Ugh. I’m having dental problems. My problems aren't "necessarily" from my 14 years of bulimia, but they are definitely from a side-effect of not being great at dealing with stress, even after my recovery - I grind my teeth. And, apparently, I've been grinding like never before since I began my new stressful job in March. It’s true that my new job really stresses me out and even put me into a bit of a depression for about 2.5 months (thankfully, it's been getting much better – that will be a separate post). I was consumed with a fear of failure. The job is tough and demanding, but those things are manageable IF YOU AREN’T CONSUMED WITH SELF-DOUBT.
Let's talk about my teeth. I went to the dentist in March before I left my old job since I didn't know how the insurance would be with the new one. She didn't see anything unusual and just gave me a cleaning. By late April, my teeth started hurting. My whole left side of my mouth hurt. I tried ignoring it, but of course it just got worse. I couldn't eat or drink anything cold. I couldn't eat anything sweet & sticky - I got some candy stuck in there once and I about hit the ceiling from the pain.
I finally went back to the dentist (my new insurance covers my old dentist, thankfully) in June. She found that my grinding had "dug up" 2 old fillings that would have to be replaced. And, I have one new cavity. She also gave me some more scary news - I may have cracked a tooth, which definitely means getting a crown and probably a root canal. UGH!! For now, I got 2 fillings done and will get the 3rd done at the end of the month. She filled the potentially cracked tooth, at my insistence, hoping that that would take care of the problem and that her guess at it being cracked is wrong. But, alas, 2 weeks after getting it filled, it still hurts as much as it did before she "fixed" it. I'm going to have to get up some courage and get the root canal and the crown.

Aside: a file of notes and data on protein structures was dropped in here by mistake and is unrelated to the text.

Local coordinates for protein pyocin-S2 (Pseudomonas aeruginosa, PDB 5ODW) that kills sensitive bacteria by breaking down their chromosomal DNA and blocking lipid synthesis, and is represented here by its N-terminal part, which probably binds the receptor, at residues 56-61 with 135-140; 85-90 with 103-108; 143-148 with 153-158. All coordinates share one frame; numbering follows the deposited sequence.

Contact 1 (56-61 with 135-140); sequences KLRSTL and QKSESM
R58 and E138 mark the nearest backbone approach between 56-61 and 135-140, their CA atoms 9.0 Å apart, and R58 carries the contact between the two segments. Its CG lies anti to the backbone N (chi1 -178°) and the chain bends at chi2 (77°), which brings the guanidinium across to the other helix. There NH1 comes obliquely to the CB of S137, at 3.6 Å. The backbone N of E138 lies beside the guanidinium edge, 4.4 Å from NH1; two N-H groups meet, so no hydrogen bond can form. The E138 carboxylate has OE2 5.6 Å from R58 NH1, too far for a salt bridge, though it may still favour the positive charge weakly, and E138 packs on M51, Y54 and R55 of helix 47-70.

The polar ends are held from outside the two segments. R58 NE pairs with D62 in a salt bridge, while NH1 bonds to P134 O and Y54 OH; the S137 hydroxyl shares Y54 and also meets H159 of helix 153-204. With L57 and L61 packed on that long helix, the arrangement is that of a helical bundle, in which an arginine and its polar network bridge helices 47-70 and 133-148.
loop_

Who knows how much worse this is because of the damage I did to my teeth during 14 years of bulimia. The one thing we know for sure is that my lingering inability to deal well with stress and my propensity to let challenge and discomfort with new, unknown circumstances develop into an overwhelming fear of failure have caused me to do more harm to my body. It's frustrating . . .
I have grown enough to recover from bulimia, but I'm still not as spiritually strong, courageous, optimistic, and unattached from my circumstances as I want to be. I need to get some of my old tools and books back out. In June, just before I finally made that first dentist appt, I actually reread " Self-Esteem Tools for Recovery" by my friend, Lindsey Hall of Gurze.com, and it helped immensely. This book isn't just for bulimics, it's for anyone struggling with a bad habit (such as my bad habit to focus on the potential for failure over all else when things get challenging). It actually was the turning point between being my depressed about my job and my starting to embrace it because of all the wonderful things it brings to my life.
To look on the positive side (which I’ll get into more in another post), I’m happy that 1) I’m finally challenging myself to grow in my career and really feel proud of myself and excited about watching myself accomplish meaningful things. And, 2) my new challenging circumstances are forcing me to continue to stretch myself and grow spiritually. Every tough time in our lives is a beautiful opportunity to grow stronger and better if we choose to work on it.
have more to say about how I got out of my funk with the new job, but I want this post to focus a bit more on teeth. I have to thank the anonymous poster who wrote this comment just today over on my post, " Dental problems from bulimia:"
I need to get veneers because of the damage i have caused during 20 years of bulimia. Is there anything else i can do to protect my veneers? Of course i am trying to recover but don't hold out much hope. Can any bulimics tell me how their veneers are lasting and if they are having any problems.
This poster’s amazing timing made me finally get this post written. We would BOTH love input from anyone out there who had to go through major dental work, particularly vaneers, during or after bulimia. Please share your experiences and how your dental work is holding up. I’m going to have to get a “night guard” to stop me from grinding while I’m asleep – anyone out there have one of these?
Early treatment of orthodontic problems not only makes treatment time shorter, but also prevents serious dental problems from developing. This piece of advice has been given by Prof TP Chaturvedi, senior doctor of the Faculty Of Dental Sciences, Banaras Hindu University, on the eve of the Orthodontic Awareness Week (OAW) .